After a thorough investigation, the Panel submitted its final recommendation with regard to the legal and physical custody arrangements of the children which was incorporated by the trial court in its Summary Disposition Order on Uncontested Bifurcated Issues (Summary Disposition Order) entered on May 27, 2004. Generally, the Summary Disposition Order provided three findings relevant to custody: (1) the Panel could not to any reasonable degree of certainty substantiate the allegations that the children had been abused; (2) the parties should share joint legal custody of the children; and (3) the children should be transitioned from supervised visitation with Edward to a more normal parenting time arrangement via a stepwise plan. Because of the Panel's concern about “the potential for ongoing conflict and relitigation if the Tompas were to share legal custody,” the Panel set forth certain recommendations with respect to the implementation of the shared legal custody arrangement. (Appellant's App. p. 68). These recommendations included family therapy for Edward and the children with Dr. Mihlbauer, and individual psychotherapy for Lisa and Edward with a doctoral level licensed mental health professional. Further, the Summary Disposition Order prohibited either party from firing Dr. Mihlbauer as the children's therapist, or taking the children to any other counselor or therapist during this process. The Panel was to self-disband upon determining that its services were no longer necessary to safeguard the welfare of the children.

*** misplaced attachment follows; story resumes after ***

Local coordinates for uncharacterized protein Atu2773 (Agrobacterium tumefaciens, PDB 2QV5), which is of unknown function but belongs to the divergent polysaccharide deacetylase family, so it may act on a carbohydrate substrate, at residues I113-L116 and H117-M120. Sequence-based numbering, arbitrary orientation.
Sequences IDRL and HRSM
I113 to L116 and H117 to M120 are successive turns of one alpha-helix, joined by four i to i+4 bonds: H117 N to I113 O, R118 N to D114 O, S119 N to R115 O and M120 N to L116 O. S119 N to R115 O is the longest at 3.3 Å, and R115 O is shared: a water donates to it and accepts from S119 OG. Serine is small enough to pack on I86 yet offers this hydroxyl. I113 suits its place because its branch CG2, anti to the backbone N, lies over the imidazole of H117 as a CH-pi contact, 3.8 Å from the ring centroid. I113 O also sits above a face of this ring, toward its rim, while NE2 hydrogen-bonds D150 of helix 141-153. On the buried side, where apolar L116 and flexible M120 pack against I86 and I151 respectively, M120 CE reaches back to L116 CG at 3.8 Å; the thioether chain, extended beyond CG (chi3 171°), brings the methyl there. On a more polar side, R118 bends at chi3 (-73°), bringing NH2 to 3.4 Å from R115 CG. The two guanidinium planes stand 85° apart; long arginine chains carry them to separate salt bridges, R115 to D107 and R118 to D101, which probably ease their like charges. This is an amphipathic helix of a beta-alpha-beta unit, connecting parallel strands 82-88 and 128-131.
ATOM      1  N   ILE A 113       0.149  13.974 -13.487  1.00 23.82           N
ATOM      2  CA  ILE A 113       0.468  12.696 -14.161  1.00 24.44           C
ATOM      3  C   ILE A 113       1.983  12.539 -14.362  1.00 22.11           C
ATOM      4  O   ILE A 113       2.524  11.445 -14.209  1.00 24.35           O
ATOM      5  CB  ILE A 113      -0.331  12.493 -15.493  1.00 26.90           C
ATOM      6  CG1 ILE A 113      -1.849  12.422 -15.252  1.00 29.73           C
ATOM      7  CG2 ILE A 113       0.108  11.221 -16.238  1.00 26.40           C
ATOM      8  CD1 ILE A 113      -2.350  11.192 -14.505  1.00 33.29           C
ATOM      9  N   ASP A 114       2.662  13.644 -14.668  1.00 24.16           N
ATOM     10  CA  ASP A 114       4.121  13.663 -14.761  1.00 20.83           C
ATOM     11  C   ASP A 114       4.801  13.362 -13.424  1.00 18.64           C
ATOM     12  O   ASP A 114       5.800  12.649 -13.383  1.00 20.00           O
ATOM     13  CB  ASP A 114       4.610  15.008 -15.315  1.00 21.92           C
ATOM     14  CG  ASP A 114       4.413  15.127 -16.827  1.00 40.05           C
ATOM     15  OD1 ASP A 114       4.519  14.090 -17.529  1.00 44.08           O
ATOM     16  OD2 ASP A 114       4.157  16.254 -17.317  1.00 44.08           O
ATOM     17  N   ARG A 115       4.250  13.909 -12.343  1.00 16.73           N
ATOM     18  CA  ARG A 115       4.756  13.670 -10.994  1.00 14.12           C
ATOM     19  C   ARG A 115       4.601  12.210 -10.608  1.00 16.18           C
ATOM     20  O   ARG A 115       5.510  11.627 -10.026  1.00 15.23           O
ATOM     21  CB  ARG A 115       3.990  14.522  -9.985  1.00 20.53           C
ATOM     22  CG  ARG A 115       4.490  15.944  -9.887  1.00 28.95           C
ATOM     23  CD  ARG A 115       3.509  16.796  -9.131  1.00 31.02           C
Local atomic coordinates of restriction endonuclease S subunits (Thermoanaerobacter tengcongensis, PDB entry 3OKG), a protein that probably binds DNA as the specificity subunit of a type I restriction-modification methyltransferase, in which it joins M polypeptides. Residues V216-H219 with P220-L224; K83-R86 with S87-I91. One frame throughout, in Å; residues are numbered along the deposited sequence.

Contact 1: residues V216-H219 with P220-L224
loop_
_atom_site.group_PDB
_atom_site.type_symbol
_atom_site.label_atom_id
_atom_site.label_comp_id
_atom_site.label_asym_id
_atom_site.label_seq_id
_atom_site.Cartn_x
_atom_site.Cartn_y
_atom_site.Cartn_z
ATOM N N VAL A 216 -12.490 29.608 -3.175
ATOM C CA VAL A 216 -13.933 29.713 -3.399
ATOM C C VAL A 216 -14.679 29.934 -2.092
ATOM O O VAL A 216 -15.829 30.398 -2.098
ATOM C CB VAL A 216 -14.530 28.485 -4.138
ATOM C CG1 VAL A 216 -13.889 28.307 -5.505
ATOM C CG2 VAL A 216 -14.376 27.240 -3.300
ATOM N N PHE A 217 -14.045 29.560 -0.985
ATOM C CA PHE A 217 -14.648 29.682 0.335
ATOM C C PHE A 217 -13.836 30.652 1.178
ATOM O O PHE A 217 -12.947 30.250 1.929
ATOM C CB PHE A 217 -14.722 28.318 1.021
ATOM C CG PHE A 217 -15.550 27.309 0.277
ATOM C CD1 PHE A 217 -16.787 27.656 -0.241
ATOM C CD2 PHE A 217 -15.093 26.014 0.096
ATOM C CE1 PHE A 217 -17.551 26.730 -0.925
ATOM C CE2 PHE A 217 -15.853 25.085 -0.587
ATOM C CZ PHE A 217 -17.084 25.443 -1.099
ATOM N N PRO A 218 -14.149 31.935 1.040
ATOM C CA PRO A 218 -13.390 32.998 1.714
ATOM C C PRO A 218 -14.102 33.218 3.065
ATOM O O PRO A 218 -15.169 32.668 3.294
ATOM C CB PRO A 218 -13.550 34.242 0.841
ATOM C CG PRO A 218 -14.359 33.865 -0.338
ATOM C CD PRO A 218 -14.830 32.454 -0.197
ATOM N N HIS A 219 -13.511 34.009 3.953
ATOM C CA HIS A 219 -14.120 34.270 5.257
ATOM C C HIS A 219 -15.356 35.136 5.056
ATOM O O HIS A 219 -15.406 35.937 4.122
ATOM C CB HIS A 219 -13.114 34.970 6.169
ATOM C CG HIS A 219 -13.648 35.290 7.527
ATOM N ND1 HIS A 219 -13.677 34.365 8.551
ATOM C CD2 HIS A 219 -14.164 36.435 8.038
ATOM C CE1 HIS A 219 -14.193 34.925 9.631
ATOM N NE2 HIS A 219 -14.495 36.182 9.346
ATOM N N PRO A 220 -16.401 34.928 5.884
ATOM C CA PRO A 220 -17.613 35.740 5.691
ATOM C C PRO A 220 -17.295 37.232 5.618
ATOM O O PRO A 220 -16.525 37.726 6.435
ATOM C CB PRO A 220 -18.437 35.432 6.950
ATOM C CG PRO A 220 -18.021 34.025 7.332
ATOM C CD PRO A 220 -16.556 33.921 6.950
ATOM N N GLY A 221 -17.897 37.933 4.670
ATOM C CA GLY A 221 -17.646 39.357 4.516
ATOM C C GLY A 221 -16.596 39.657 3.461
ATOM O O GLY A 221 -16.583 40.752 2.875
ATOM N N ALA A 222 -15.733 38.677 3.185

On May 14, 2004, Dr. Ackerman resigned from the Panel. In or around October 2004, Lisa filed a consumer complaint with the Indiana Attorney General against Dr. Mihlbauer and Dr. Dwyer. As a result, on October 27, 2004, Dr. Mihlbauer resigned from the Panel and terminated her therapeutic relationship with the children.
On August 11, 2004, the trial court ordered that its Summary Disposition Order was final and dispositive on the issues of child custody and parenting time. Thereafter, on December 3, 2004, the trial court issued its Decree dissolving Lisa and Edward's marriage. Following an appeal of the trial court's dissolution decree, we issued a memorandum opinion on July 27, 2005. As a result of the appellate procedure, a change of judge was awarded and the jurisdiction over the pending matters was bifurcated between the Allen Circuit Court and the LaGrange Circuit Court.